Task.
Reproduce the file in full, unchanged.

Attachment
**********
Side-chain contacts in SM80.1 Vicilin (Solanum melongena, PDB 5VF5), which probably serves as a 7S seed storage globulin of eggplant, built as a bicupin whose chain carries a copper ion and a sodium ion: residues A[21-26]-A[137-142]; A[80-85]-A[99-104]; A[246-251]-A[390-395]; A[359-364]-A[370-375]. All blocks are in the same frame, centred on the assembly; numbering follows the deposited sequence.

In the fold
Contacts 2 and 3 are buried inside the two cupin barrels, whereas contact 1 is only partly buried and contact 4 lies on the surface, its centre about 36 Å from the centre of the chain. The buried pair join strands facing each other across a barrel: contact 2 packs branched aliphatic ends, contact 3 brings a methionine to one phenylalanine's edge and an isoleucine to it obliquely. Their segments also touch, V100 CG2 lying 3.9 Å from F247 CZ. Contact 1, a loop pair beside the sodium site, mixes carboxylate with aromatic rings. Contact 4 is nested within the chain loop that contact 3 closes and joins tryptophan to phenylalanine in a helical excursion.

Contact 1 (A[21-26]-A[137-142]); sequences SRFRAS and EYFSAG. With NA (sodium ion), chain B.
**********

Side-chain contacts in SM80.1 Vicilin (Solanum melongena, PDB 5VF5), which probably serves as a 7S seed storage globulin of eggplant, built as a bicupin whose chain carries a copper ion and a sodium ion: residues A[21-26]-A[137-142]; A[80-85]-A[99-104]; A[246-251]-A[390-395]; A[359-364]-A[370-375]. All blocks are in the same frame, centred on the assembly; numbering follows the deposited sequence.

In the fold
Contacts 2 and 3 are buried inside the two cupin barrels, whereas contact 1 is only partly buried and contact 4 lies on the surface, its centre about 36 Å from the centre of the chain. The buried pair join strands facing each other across a barrel: contact 2 packs branched aliphatic ends, contact 3 brings a methionine to one phenylalanine's edge and an isoleucine to it obliquely. Their segments also touch, V100 CG2 lying 3.9 Å from F247 CZ. Contact 1, a loop pair beside the sodium site, mixes carboxylate with aromatic rings. Contact 4 is nested within the chain loop that contact 3 closes and joins tryptophan to phenylalanine in a helical excursion.

Contact 1 (A[21-26]-A[137-142]); sequences SRFRAS and EYFSAG. With NA (sodium ion), chain B.